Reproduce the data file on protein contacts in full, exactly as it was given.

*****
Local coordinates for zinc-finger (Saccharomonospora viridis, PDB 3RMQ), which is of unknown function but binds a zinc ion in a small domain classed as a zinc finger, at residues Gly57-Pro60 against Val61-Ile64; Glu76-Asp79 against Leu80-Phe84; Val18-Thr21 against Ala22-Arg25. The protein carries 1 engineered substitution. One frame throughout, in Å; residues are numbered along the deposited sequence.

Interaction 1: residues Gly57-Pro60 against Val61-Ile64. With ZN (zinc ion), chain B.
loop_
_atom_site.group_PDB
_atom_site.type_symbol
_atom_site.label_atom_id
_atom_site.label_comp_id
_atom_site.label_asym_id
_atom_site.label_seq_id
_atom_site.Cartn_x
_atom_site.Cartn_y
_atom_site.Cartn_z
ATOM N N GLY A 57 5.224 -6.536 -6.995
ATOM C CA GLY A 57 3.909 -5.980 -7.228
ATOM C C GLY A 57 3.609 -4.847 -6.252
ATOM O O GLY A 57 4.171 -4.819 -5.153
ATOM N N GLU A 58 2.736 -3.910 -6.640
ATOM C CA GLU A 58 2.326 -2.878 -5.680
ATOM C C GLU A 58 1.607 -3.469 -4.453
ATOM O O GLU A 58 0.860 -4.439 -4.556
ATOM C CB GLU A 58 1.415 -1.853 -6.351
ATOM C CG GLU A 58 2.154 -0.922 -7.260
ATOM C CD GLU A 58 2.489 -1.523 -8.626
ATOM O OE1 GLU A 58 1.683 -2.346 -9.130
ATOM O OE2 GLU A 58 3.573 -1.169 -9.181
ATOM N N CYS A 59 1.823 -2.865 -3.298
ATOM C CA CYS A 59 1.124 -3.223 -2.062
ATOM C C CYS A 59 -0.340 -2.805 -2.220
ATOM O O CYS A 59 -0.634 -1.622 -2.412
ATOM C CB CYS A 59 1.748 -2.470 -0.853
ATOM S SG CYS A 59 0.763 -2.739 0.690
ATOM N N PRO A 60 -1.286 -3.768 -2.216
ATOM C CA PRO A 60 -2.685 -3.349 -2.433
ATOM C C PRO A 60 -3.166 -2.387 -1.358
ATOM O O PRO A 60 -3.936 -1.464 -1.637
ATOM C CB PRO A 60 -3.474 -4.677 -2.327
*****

Local coordinates for zinc-finger (Saccharomonospora viridis, PDB 3RMQ), which is of unknown function but binds a zinc ion in a small domain classed as a zinc finger, at residues Gly57-Pro60 against Val61-Ile64; Glu76-Asp79 against Leu80-Phe84; Val18-Thr21 against Ala22-Arg25. The protein carries 1 engineered substitution. One frame throughout, in Å; residues are numbered along the deposited sequence.

Interaction 1: residues Gly57-Pro60 against Val61-Ile64. With ZN (zinc ion), chain B.
loop_
_atom_site.group_PDB
_atom_site.type_symbol
_atom_site.label_atom_id
_atom_site.label_comp_id
_atom_site.label_asym_id
_atom_site.label_seq_id
_atom_site.Cartn_x
_atom_site.Cartn_y
_atom_site.Cartn_z
ATOM N N GLY A 57 5.224 -6.536 -6.995
ATOM C CA GLY A 57 3.909 -5.980 -7.228
ATOM C C GLY A 57 3.609 -4.847 -6.252
ATOM O O GLY A 57 4.171 -4.819 -5.153
ATOM N N GLU A 58 2.736 -3.910 -6.640
ATOM C CA GLU A 58 2.326 -2.878 -5.680
ATOM C C GLU A 58 1.607 -3.469 -4.453
ATOM O O GLU A 58 0.860 -4.439 -4.556
ATOM C CB GLU A 58 1.415 -1.853 -6.351
ATOM C CG GLU A 58 2.154 -0.922 -7.260
ATOM C CD GLU A 58 2.489 -1.523 -8.626
ATOM O OE1 GLU A 58 1.683 -2.346 -9.130
ATOM O OE2 GLU A 58 3.573 -1.169 -9.181
ATOM N N CYS A 59 1.823 -2.865 -3.298
ATOM C CA CYS A 59 1.124 -3.223 -2.062
ATOM C C CYS A 59 -0.340 -2.805 -2.220
ATOM O O CYS A 59 -0.634 -1.622 -2.412
ATOM C CB CYS A 59 1.748 -2.470 -0.853
ATOM S SG CYS A 59 0.763 -2.739 0.690
ATOM N N PRO A 60 -1.286 -3.768 -2.216
ATOM C CA PRO A 60 -2.685 -3.349 -2.433
ATOM C C PRO A 60 -3.166 -2.387 -1.358
ATOM O O PRO A 60 -3.936 -1.464 -1.637
ATOM C CB PRO A 60 -3.474 -4.677 -2.327